Kristen Stewart has been a much-maligned actress ever since her unforgettable – and arguably regrettable – presence in the Twilight films. Yet she’s recently gone on to win prestigious awards and glowing reviews for her performances in Still Alice, Clouds of Sils Maria and Camp X-Ray. Could it be that her capabilities transcend the quality of the franchise which launched her face upon the world? Yes, they surely do.
It’s unfortunate that Stewart’s most mainstream films – not only Twilight but also Snow White and the Huntsman and, to a lesser extent, The Runaways – have often been those in which she’s given her poorest performances. But there are plenty of reasons to give Kristen Stewart a second chance, as this whistle-stop tour of her career thus far will argue. Put Twilight out of sight and out of mind, and let her many superior performances take centre stage.
To be brutally honest, Stewart’s career didn’t have the most promising start. Flat delivery and minimal charisma marked her early turns in Panic Room and Catch that Kid. However, in 2007’s The Cake Eaters, the sole directing effort of ‘80s second-string star Mary Stuart Masterson, Stewart played a teen suffering from a degenerative muscular disease. Here the mannerisms she’s been heavily mocked for – twitching, stuttering, general awkwardness – made total sense. Not only was she able to convincingly embody physical deterioration – a feat Eddie Redmayne was recently lauded for – but she expressed the self-consciousness of teenagerdom. Like Redmayne in The Theory of Everything, Stewart showed herself to be skilled at vocal manipulation, an ability she would further demonstrate in 2012’s On the Road.
Also in 2007, Stewart’s brief performance in Sean Penn’s Into the Wild rang true; it’s filled with yearning and suggests a sexuality her young character doesn’t yet fully understand. The depths of loneliness and sadness evoked make her farewell with Emile Hirsch’s Chris one of the most heartrending moments of the film.
That brings us to 2008, and the release of the original Twilight, which is probably a case of the less said the better. After that, though, came Greg Mottola’s still underrated Adventureland, the film that truly elevated Stewart’s career. In this endearing and hilarious indie gem Stewart’s Em Lewin became the first in a long line of grungy, androgynous, aloof and slightly cooler-than-thou characters she would bring from script to screen. There is, admittedly, potential for irritation as this enigmatic character strings along Jesse Eisenberg’s under-confident protagonist, but Stewart takes Em far beyond the cardboard cutout she could have been, and makes you feel why he’s so drawn to her. The best performances are an abstraction; they are felt and experienced, and language cannot do them justice.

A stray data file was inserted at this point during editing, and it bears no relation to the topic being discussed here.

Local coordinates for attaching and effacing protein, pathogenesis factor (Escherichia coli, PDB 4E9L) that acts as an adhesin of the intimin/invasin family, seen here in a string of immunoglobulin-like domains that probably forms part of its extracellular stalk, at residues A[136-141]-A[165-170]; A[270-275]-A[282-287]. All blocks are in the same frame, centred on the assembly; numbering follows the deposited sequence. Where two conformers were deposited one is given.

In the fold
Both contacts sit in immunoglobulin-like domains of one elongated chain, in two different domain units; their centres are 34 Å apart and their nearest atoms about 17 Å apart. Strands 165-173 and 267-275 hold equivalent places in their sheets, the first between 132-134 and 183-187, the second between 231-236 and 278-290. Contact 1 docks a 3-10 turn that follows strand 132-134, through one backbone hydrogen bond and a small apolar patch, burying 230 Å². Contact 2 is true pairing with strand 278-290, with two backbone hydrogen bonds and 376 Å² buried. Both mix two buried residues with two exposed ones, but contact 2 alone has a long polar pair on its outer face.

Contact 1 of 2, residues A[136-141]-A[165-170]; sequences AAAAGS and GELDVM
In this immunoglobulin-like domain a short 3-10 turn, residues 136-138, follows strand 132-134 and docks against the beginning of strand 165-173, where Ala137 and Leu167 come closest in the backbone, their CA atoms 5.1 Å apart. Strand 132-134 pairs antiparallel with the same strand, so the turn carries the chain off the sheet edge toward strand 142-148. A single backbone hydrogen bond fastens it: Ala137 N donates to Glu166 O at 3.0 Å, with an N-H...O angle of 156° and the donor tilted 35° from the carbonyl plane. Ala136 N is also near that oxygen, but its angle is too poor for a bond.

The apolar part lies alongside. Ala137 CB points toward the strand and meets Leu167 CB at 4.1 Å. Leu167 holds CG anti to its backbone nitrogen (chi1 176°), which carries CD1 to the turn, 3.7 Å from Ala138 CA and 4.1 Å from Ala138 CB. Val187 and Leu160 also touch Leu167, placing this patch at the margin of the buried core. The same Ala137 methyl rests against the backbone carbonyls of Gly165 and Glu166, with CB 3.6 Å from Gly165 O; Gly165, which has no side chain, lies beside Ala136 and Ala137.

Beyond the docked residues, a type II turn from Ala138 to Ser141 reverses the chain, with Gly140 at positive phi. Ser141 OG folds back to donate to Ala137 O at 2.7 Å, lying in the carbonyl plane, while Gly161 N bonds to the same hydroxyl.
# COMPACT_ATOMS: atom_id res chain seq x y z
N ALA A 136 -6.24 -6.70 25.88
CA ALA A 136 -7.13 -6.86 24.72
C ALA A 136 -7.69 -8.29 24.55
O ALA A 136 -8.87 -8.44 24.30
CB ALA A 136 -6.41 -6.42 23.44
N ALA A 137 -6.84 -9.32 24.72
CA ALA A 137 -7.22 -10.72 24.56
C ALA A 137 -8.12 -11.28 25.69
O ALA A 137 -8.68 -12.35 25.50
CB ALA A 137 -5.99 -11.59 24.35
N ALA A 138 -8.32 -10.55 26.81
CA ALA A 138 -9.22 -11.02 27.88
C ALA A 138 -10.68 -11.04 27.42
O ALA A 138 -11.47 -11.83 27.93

Reteaming with Eisenberg, Stewart again reprises this kind of persona in next week’s American Ultra. Perhaps she could be accused of a lack of versatility due to her continual recourse to roles like these. Yet the wandering, independent characters created across five years of work spanning Adventureland, The Runaways, On the Road,Clouds of Sils Maria and even Camp X-Ray seem almost like what-if glances into possible trajectories of the life of a single person. For instance, it’s not hard to imagine Adventureland’s Em upping sticks for Europe like Clouds’ Valentine or, more radically, joining the army in a misguided attempt to find herself. Stewart makes her characters, all lost to a differing degree, recognisable and relatable. If she were a few years younger, she could have made for a softer, more vulnerable Margo in Paper Towns.
In Walter Salles’ adaptation of Kerouac’s beloved beat novel On the Road Stewart was impressive as Marylou, a character years younger than her, and a part Lindsay Lohan is rumoured to have been considered for. Putting her vocal skills to work again, Stewart pitched her voice higher than it is naturally. At once childlike and adventurous, she gives a vibrant and sensual performance, yet also succeeds in expressing Marylou’s desire for a life of greater stability than that she finds on the road.
If Stewart were a few years younger, we wouldn’t have Camp X-Ray. In Peter Sattler’s film she’s cast almost entirely against type as a young soldier in the US army, stationed at Guantanamo Bay. To summarise the film would destroy some of the narrative’s entrancing and infuriating ambiguity. Stewart, though, is steely and gives a performance as memorable for its physicality as its dialogue. Somehow this is a straight-to-DVD release in the UK, so you can watch it from August 30th.
Stewart is at her best when performing alongside actors with whom she shares great chemistry. In Still Alice this is even more in evidence than in Camp X-Ray. Stewart’s collaboration with Julianne Moore made Alice’s continually fluctuating relationship with her youngest daughter Lydia the most interesting aspect of the film, and it’s a shame it wasn’t explored further. As Lydia, an actress herself, Stewart is more alert and engaged to her fellow cast than ever before, flipping vocal tones at the drop of a hat in order to realistically convey multiple family dynamics at work.
Perhaps this strength led to her being recast alongside Jesse Eisenberg for American Ultra. Here’s to watching Kristen Stewart back at her grungy best.